DIMENSIONS Autumn 2001
QUESTIONS AND ANSWERS
Q. I am caring for my aunt who has Alzheimer's disease. Sometimes she yells and screams, and I cannot figure out why she is doing this, or how to get her to stop. Is there anything I can do to prevent this behavior, or to stop it when it does occur?
A. People who are robbed by dementia of their ability to communicate may express themselves through yelling, repetition of words or sounds, or unintelligible speech. It can take patient detective work and creativity to alleviate their distress.
- Look for clues: Does it occur at particular times, places, or with certain individuals? Do the words suggest a cause or need? Is it spontaneous or in response to something?
- Deal with physical problems such as constipation, arthritis, infections, and discomfort from immobility. Ask questions that can be answered by yes or no.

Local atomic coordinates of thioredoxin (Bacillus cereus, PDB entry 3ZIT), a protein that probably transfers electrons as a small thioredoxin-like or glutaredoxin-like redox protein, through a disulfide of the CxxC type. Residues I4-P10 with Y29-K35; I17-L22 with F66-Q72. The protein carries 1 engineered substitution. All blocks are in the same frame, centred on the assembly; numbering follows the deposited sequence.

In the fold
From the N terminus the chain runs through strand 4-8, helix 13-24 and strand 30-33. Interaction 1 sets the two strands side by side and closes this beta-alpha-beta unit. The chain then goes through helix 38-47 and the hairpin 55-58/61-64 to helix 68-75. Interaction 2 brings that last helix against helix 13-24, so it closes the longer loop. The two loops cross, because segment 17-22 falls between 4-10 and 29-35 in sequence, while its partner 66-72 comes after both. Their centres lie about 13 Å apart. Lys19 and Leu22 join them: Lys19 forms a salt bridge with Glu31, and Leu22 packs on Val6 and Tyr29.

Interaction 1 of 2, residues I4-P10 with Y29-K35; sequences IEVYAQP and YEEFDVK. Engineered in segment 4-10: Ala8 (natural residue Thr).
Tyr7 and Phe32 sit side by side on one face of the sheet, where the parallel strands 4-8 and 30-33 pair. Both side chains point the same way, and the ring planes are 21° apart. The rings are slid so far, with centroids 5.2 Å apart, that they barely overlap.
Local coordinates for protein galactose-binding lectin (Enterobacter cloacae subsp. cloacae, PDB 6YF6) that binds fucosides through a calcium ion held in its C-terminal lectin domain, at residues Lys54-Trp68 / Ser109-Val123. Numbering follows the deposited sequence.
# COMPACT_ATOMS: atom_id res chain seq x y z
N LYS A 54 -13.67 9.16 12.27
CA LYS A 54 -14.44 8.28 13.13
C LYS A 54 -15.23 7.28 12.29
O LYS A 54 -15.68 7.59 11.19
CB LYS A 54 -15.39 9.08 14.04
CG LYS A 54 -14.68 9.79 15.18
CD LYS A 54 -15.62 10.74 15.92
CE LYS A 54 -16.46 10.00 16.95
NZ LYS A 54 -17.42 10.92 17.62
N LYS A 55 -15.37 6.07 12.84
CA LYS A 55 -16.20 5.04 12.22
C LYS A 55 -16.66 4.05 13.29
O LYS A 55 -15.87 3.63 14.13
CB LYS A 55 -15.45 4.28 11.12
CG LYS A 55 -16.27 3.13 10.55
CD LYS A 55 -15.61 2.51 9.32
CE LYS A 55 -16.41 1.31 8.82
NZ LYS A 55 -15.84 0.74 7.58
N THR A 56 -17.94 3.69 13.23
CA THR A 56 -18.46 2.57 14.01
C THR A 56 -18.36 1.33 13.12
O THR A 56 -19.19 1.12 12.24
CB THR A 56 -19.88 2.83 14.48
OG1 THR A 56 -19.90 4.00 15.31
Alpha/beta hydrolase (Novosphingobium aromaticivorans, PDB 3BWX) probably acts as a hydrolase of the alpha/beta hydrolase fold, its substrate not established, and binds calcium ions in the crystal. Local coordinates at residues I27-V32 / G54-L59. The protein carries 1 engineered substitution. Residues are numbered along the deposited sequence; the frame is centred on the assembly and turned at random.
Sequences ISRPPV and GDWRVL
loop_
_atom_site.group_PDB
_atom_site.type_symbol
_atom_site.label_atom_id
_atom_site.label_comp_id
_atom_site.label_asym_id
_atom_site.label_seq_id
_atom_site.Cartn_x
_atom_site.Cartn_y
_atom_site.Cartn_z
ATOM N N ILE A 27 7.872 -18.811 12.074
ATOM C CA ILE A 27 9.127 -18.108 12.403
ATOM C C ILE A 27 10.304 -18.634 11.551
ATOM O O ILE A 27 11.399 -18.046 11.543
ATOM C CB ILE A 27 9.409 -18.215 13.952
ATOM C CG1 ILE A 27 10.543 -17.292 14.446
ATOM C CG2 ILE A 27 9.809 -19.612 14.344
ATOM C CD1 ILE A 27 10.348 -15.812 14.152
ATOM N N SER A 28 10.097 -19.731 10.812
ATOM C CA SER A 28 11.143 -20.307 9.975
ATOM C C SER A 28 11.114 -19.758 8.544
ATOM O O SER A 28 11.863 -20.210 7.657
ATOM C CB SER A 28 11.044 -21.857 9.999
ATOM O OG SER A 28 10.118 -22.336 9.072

- Treat psychiatric symptoms. Spontaneous cries of "they're going to kill me" may point to psychotic perceptions; "help!" or "oh, my god!" usually indicate anxiety
- Reduce over-stimulation. Cries of "leave me alone!" are reactions. Back off from what you are doing with the patient, simplify the environment. Limit activities or visits.
- Stimulate the senses. Someone experiencing sensory deprivation from vision or hearing loss may self-stimulate by repeating sounds such as "na-na-na-na.' Try music, giving access to a pet, sitting him or her near the kitchen or by the front window.
- Compensate for immobility: Take him or her outdoors, avoid physical restraints and excessive bed rest, and support large muscle movement, as in dance [or through walking].
- Consult available professionals: a physician for medical causes, a psychiatrist for symptoms of anxiety or depression or clinical psychologist for analysis of behaviors.
- Take care of yourself. Cries of distress pierce the heart. Remember that it is not intentionally aimed at you; it is caused by brain damage.
This article is reprinted with permission from the Alzheimer's Association, Northern California chapter. For more information about AD contact the Alzheimer's Association national chapter at 1-(800)-272-3900.